Working in the Unknown

Updated: July 18, 2016


By RU Rob

Imagine if you will, being deployed to Afghanistan. You are there for one purpose, to fight and win. Every day you know that when you leave the wire, the odds are high that you will be engaged by someone trying to kill you.  You are prepared for that moment and have made peace with yourself that it could happen at any time but celebrate every time it doesn’t. You count down the days until you end the deployment and head back to the safety of your own country.

Now, imagine being back in the good ole’ United States of freaking America.  You leave the house every day to head to work but the odds are stacked against you.  You don’t know what your day is going to look like, who you will come in contact with, or even if you will make it home at the end of your shift. You know that at any moment, everything can go sideways. Every day presents the opportunity for you to be verbally accosted, beaten, shot or even killed. It’s rarely predictable, but still could happen any moment.

Just from that description it sounds totally ludicrous that someone would subject themselves to that torture every day, right?

Yet, every single day, some 900,000 men and women do it in one form or another.  They are Police Officers, sworn to protect and serve.

These men and women are subject to anything and everything the minute they clock onto their shift. Responding to calls that are vague, stopping cars with unknown occupants, and often stepping into an already tense situation with people who are under the influence of something or another. More often than not, when responding to these events, these officers are initially by themselves, with only a radio and a prayer for a quick response should the need arise.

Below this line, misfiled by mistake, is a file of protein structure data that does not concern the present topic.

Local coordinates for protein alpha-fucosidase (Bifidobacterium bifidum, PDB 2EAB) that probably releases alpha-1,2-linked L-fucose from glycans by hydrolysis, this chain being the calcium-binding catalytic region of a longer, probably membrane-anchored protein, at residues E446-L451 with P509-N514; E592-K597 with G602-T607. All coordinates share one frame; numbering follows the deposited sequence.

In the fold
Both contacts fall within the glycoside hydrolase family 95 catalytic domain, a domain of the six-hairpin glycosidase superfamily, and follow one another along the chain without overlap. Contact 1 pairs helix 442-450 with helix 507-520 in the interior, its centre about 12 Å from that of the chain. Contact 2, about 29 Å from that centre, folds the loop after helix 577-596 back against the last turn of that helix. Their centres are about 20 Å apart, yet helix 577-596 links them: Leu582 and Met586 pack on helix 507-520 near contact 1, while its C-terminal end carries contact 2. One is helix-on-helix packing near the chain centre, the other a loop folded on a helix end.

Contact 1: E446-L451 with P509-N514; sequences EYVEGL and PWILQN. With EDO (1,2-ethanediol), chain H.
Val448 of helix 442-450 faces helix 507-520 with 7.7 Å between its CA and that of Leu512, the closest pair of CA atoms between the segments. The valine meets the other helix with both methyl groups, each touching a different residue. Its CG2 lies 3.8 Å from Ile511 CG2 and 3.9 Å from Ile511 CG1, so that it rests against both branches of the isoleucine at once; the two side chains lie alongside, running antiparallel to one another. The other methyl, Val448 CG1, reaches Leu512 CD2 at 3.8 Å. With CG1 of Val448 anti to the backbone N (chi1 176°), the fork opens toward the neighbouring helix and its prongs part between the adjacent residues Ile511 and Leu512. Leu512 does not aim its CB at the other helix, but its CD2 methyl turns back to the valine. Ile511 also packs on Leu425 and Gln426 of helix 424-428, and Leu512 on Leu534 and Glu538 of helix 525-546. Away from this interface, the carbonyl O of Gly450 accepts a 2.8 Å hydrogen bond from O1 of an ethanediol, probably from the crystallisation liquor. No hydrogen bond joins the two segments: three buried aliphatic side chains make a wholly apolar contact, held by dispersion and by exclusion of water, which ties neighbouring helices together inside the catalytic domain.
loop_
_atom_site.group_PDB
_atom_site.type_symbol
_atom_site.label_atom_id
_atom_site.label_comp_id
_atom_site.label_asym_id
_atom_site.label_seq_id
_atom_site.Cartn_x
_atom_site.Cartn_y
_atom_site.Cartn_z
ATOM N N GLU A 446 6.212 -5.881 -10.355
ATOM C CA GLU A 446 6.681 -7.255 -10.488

This is what you, the average American citizen, need to understand.

When an officer decides that you need to be placed into handcuffs—and yes, you can legally be placed into handcuffs without being arrested—that officer is now on high alert. This is the time that there is the highest probability of things going from sugar to shit.  If you are with a group of people, if you are agitated, if you have a previous arrest record with violence, if you are one big-ass mother ‘effer, and anything else you can possibly think of is going through that officer’s head as they prepare themselves to place the handcuffs on you, while making themselves vulnerable at the same time.

Police 5There is an old adage in the history of police; ASK, TELL, MAKE.  Unless there are extreme circumstances, most officers will ASK you to place your hands behind your back. This is not the time for you to decide to turn to face the officer. This is not the time to tell the officer, no. This is not the time that you should pull away from the officer either. If you do not comply with the instructions of the officer, chances are that they will then TELL you again what to do.  If you still refuse to comply with what they are saying, they will MAKE you do so.  Make is a strong word, but they are going to do it with whatever force is reasonable.

Everything in our legal system is about reasonableness. What is the reasonable amount of force to use to get someone into handcuffs?  Sometimes it can be as simple as verbal commands or may escalate to the physical control of the subject, pain compliance, physical strikes and even force that could be deadly. Every situation is different but the common threshold derives from the U.S. Supreme Court Case Graham v. Connor.  “The reasonableness of a particular use of force must be judged from the perspective of a reasonable officer on the scene, rather than with the 20/20 vision of hindsight.”

Decisions and actions made by police officers are judged by that “reasonableness.” Why? Every officer is different, that’s why. A six foot three inch, 240lb physical specimen of a man has different abilities opposed to that of a 5’6” 120lb female. What is reasonable for him is not the same for her.

Remember, there are no rules of engagement on the street. It is all about what is reasonable.

So the next time you see or hear of an officer involved incident, take a little time to think about the entire picture as opposed to the 15 second video clip that is looping on every single news channel.

Remember that officer, who is just trying to make it to the end of their shift.



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